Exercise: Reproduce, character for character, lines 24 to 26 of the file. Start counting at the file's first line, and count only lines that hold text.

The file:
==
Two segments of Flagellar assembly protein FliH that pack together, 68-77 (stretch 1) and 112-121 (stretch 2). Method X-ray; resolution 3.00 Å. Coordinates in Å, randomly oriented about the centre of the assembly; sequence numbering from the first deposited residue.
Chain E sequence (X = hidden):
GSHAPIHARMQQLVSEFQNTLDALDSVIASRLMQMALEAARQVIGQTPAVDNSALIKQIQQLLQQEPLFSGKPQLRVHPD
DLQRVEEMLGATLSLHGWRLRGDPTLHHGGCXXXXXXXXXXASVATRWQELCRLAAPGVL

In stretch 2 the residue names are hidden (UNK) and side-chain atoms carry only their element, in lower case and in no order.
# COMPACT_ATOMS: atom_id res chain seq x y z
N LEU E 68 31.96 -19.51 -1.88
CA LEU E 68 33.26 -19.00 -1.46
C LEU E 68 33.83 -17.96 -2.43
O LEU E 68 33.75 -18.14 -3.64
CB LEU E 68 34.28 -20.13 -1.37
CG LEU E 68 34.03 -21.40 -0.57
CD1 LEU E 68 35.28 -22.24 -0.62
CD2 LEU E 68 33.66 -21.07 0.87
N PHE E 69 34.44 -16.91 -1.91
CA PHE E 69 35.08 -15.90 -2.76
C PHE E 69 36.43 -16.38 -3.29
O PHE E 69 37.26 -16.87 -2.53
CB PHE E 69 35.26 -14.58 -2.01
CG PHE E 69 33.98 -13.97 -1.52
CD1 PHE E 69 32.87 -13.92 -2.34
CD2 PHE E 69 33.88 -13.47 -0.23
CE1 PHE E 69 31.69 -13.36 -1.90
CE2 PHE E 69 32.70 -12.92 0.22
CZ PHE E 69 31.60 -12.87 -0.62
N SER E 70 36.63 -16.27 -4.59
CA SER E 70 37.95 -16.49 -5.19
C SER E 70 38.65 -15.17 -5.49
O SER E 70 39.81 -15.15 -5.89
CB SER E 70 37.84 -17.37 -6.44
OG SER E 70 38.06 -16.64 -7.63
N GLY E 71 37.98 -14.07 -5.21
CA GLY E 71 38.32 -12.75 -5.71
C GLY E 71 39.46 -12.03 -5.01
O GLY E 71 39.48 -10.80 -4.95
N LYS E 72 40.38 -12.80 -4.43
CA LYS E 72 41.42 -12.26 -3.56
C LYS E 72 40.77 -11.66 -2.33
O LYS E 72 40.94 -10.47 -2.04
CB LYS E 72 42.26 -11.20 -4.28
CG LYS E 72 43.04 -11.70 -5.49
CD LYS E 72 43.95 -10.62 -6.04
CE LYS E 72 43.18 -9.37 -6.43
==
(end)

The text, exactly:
CE2 PHE E 69 32.70 -12.92 0.22
CZ PHE E 69 31.60 -12.87 -0.62
N SER E 70 36.63 -16.27 -4.59